Bob never did get beaned by Robin’s tripod. In fact they developed a friendship and deep respect for each other that, in part, resulted in Bob and Clare editing the text in Robin’s book Sierra Nevada - Majestic Wilderness.


Since receiving that first camera as a child, Bob has used a lot of different cameras and photo technologies to pursue his photographic work. He says transitioning to digital from film photography was an adventure that his children helped guide him on. Now he shoots only digital images with a Nikon d7100 camera that he bought in 2014. For wildlife photos he uses a 200-600 mm telephoto lens mounted on a micro four-thirds Lumix GH2, camera.


“For simple landscape shots while traveling, I also carry a Sony point and shoot with a Zeiss lens,” he said. “I use a tripod for most serious landscape photo compositions.”


There is a wide range of prices for camera equipment and good equipment is important for taking quality photos. More important than equipment, however, is learning the basic elements of a pleasing image, according to Bob. He says there are seven of them.


The first element is good light.


The tiny Bob in the big mountains was taken by Clare in the Beartooth Mountains of the Montana/Wyoming border. Photo by Clare Freeman

“That is most often achieved by avoiding bright sun which tends to produce blown out highlights or shadows that are too dark,” Bob said. “Photograph in shade, or look for evening light or early morning light, or light which is altered by storms or sunrise and sunset colors.”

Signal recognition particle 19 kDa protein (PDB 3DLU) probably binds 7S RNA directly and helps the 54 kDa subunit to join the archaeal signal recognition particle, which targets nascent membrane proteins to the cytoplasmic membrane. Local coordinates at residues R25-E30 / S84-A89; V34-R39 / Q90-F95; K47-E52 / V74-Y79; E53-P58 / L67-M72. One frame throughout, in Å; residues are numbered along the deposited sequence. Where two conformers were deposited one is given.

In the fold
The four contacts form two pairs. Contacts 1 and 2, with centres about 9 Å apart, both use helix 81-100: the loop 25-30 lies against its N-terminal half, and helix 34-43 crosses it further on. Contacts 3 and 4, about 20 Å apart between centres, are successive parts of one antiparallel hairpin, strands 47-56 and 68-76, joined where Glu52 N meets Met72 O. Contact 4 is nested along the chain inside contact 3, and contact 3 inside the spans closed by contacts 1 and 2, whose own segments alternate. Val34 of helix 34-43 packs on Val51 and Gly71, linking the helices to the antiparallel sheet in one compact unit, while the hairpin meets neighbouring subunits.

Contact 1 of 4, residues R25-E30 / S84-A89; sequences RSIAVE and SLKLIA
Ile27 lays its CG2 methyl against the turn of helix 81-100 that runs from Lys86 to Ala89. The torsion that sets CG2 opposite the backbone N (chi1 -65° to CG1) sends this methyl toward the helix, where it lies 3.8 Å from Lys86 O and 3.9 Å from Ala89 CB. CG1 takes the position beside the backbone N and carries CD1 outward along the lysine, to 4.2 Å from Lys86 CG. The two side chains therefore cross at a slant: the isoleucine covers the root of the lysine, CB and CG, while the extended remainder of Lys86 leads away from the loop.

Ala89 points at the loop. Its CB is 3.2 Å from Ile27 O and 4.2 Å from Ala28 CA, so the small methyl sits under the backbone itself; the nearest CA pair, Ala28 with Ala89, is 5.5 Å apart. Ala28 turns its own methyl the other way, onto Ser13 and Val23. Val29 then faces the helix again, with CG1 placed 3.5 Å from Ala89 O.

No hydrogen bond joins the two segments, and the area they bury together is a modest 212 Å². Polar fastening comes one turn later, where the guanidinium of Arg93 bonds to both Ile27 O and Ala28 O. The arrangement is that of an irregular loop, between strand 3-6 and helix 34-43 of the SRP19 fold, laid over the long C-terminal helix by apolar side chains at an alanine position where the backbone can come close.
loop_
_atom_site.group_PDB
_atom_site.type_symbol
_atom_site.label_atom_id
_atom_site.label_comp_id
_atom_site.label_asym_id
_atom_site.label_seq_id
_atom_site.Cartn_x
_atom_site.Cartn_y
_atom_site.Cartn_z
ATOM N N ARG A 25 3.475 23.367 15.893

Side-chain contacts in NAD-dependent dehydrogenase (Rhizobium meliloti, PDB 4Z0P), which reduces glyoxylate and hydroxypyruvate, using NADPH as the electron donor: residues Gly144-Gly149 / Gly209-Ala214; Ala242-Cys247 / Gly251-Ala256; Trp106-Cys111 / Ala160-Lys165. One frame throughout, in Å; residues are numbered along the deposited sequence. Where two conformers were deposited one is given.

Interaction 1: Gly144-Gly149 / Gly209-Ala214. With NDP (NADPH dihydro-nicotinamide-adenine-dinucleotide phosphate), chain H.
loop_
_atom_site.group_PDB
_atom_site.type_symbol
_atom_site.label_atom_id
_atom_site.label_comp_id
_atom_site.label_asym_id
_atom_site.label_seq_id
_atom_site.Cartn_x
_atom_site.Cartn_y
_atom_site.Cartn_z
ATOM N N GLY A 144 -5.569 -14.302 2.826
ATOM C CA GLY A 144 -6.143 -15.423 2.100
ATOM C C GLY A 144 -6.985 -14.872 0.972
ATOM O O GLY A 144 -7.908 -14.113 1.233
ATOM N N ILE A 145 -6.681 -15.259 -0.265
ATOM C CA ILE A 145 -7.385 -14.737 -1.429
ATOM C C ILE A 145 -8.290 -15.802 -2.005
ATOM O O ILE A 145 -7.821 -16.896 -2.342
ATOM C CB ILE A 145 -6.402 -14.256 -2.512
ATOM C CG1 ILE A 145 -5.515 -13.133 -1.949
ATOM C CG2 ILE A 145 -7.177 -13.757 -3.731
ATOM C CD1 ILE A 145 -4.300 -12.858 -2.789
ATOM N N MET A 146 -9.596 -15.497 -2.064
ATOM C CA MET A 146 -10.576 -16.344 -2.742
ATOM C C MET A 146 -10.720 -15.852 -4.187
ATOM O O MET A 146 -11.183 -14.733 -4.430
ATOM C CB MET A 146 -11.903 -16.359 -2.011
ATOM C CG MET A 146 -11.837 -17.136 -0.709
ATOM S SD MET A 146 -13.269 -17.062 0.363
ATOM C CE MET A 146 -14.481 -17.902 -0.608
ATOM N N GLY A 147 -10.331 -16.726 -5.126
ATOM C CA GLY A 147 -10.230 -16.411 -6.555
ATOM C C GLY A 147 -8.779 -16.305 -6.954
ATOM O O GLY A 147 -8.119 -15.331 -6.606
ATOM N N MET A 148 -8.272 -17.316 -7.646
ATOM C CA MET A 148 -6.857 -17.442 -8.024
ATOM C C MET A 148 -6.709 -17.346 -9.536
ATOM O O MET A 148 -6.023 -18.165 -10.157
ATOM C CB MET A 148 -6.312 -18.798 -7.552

For the second element Bob suggests a careful composition of positive and negative images and shapes.


“For example, balancing light and dark objects such as dark rocks, snow patches, or bright flower patches with dark green trees. Balance is the key here,” he said.


Balancing color is the third element.


“Our eyes are drawn to bright colors such as yellow,” he said. “So when strong colors are present, the bright colors should draw the eye of the viewer through the photo in a pleasing flow, usually from the foreground to the background.”


The fourth element is focus.


“A sharp image is usually desired unless a certain scene calls for fog, mist, smoke, etc. Even in that case, certain features need to be tack sharp. Use of a good tripod is a must,” Bob said.


For the fifth element, composition, Bob said the rule of thumb is to center the subject of the photo and seek a balance in the key elements in all parts of it to compliment the subject or subjects.


Number six is geometric complexity.


Bob took a picture of this loon on a lake near Effie, Minnesota. Photo by Bob Freeman

“Repeating patterns such as rows of petals, several similarly shaped leaves or rocks, patterns in clouds, grasses, or forests provide geometric complexity,” he said. “So do patterns in landscapes such as snow strips on a mountain slope, or repeating patches of flowers.”


“Last, but certainly not least, a winning photo must possess something that appears special to the scene,” Bob said. That could be sunsets, sunrises, dramatic clouds, storm clouds, autumn colors, flowers, frost, or fog. I think you get the picture!”


Those special scenes can be found anywhere - near or far. For example, Bob and Clare recently travelled to Michigan’s Upper Peninsula to take in the beauty of the fall colors there. But one of his favorite photos, one he has hanging in his home, was taken of the fall colors and an unnamed stream just a few miles from his house.


“For the serious nature photographer, our task is to capture God’s art in the right light, composition, clarity, color and special moment wherever we find it,” Bob said.


“I rejoice in the search for beauty, and it is that natural revelation of God’s beauty that causes one to worship, not that we worship the objects of beauty, but the Creator Himself!,” he continued. “That beauty is sometimes elusive and subtle, and sometimes bold and spectacular, but it is all around us - God’s signature on the Master canvas of His creation. Beautiful things and beautiful places are not accidents, and neither is the pursuit of fine art photography. It is designed. It is created. And it can be excellent.”